For her first directorial effort, Asia Argento has chosen to give us a reasonably close approximation of her tumultuous life, in which we see a young starlet named Anna (Argento) endure the pitfalls of fame, an excessive lifestyle, and the string of events that "rescue" her from herself. The funny thing is, the pitfalls don't seem all that bad, her excessive life looks pretty darn fun, and what she deems a rescue comes off as more of a act of unbridled selfishness and spite. As a matter of fact, after watching Scarlet Diva a couple of times I found myself sort of disliking "Anna", and, in turn, Argento herself. This review is based on watching the film three times. Once while drunk (yay!), once while sober with commentary, and once while sober and bordering on unconsciousness without the commentary. With each viewing I found myself progressively less impressed.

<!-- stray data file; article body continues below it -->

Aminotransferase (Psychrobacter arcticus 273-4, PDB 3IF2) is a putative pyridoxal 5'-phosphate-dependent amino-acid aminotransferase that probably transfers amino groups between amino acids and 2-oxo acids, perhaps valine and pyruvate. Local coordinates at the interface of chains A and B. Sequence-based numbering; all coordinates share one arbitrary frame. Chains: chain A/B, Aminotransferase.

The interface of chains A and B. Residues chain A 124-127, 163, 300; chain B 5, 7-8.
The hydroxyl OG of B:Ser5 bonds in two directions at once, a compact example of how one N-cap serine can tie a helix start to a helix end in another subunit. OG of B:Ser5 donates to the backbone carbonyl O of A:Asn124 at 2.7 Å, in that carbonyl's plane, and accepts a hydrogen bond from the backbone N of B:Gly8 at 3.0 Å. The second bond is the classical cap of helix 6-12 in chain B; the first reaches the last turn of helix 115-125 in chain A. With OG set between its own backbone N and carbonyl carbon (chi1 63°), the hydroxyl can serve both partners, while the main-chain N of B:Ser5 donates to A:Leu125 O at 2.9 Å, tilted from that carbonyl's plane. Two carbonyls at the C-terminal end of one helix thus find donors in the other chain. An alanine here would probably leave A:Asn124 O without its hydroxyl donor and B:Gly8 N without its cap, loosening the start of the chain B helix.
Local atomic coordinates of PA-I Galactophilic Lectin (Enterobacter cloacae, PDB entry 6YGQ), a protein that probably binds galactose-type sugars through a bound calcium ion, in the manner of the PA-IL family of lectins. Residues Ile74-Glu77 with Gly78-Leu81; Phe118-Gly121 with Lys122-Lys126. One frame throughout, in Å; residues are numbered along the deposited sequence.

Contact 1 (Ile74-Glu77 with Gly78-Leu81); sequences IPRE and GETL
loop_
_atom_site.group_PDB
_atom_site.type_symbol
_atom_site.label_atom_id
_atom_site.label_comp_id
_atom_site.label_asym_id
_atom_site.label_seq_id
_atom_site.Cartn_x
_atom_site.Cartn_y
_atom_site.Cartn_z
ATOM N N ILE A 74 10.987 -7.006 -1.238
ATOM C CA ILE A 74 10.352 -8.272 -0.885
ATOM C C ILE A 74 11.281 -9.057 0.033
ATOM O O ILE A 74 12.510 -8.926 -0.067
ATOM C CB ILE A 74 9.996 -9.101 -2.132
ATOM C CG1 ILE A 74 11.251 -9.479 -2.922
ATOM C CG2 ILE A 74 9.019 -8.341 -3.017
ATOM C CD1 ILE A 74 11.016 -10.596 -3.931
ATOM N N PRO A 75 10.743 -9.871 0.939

Scarlet Diva (which is also the title of an American film in which Anna is determined to star) follows the young Italian superstar as she jumps from bed to bed, drug to drug, and film to film, all the while aching inside for something more. That something comes in the guise of an American rock star, Kirk Vaines (Shepard) who takes a shine to Anna at a concert, and shows her what "real love" feels like. Anna becomes confused and retreats into her old world for a fashion until she realizes that she is pregnant with Jean's child, and, for the life inside her, she resolves to get her own life back on track. Essentially this is a story that could have been told in five minutes, but, with such a profane sense of self-importance, Argento manages to stretch it out to just over an hour and a half by filling the dead time with music video style montages, poisonous attempts at humor, and a good dose of clumsily orchestrated (and, according to Argento, in many cases non-simulated) soft-core porn. While the porn is a definite selling point, the rest of the film can't keep it....err...up.